A selection of cannabis nugs curing on a hanging rack.

Sarah Climaco

Oregon’s law allowing medical cannabis dispensaries to sell to customers without medical cards expires at the end of the year, leaving at least 300 fewer options for recreational customers, according to an Oregon Public Broadcasting report. Medical dispensaries that continue selling to non-medical users will face fines starting at $500 per violation.

Currently, fewer than 100 shops have been granted retail licenses by the Oregon Liquor Control Commission and while dispensaries can apply to shift to adult-use sales, some municipalities have already passed regulations barring recreational sales.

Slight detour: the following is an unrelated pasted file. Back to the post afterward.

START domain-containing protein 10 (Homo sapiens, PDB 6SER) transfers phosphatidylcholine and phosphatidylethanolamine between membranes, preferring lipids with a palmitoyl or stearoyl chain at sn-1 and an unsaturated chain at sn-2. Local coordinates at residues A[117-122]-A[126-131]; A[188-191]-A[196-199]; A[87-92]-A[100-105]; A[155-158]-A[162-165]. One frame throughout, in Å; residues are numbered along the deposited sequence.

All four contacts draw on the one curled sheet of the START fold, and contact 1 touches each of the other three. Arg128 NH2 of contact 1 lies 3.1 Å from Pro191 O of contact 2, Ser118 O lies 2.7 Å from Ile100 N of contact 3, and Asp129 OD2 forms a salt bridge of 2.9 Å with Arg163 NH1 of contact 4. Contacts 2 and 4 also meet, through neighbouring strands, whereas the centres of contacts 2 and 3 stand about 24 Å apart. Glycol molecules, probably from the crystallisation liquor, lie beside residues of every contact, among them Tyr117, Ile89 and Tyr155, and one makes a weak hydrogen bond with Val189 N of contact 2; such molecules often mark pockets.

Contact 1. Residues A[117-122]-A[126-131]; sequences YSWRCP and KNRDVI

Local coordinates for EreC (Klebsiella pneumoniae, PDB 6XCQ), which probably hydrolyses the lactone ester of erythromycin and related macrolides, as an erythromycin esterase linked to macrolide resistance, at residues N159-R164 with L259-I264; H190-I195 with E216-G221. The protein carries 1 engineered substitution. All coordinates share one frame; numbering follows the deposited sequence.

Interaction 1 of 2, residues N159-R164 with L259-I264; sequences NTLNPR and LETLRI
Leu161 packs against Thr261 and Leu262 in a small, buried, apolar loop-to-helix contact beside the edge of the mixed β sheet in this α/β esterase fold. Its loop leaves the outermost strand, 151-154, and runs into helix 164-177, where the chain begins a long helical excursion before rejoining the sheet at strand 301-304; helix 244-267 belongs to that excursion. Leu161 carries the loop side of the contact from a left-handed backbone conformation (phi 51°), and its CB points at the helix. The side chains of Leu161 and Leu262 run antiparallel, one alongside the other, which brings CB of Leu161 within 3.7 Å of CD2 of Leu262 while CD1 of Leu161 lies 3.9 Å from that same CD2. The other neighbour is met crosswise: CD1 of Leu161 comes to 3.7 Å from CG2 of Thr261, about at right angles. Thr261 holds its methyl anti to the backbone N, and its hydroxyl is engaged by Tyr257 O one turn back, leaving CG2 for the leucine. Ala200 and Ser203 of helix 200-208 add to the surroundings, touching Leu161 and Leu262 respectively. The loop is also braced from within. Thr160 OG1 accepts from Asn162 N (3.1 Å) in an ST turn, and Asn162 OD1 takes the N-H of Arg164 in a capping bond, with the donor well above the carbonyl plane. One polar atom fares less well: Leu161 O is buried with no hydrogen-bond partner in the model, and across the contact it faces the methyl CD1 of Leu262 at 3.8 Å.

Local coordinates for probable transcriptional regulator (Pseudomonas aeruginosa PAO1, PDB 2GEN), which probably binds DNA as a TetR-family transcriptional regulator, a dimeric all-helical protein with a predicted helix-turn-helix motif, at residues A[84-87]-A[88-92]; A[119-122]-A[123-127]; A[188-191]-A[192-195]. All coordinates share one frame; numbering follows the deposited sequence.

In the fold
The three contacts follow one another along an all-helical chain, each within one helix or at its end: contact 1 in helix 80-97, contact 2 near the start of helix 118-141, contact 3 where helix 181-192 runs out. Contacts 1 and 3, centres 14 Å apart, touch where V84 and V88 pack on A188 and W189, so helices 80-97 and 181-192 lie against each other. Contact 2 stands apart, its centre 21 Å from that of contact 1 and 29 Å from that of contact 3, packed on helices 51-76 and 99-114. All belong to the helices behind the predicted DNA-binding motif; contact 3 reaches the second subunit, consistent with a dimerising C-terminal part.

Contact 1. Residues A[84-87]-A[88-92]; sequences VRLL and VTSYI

Andre Ourso, manager of the medical marijuana program for the Oregon Health Authority, indicated that the agency will begin checking on medically licensed shops to make sure they are not violating the law.

“We will have a presence in the field and we will be dropping in and doing some spot checks on medical dispensaries to make sure that they are only selling to cardholders,” Ourso said in the report.

The adult-use measure was approved by voters in 2014, but rules and regulations for the recreational market did not allow recreational sales to begin until October 2015 and medical dispensaries were permitted to fill the void. It is expected that the number of retail locations will grow as dispensaries are granted retail licenses.

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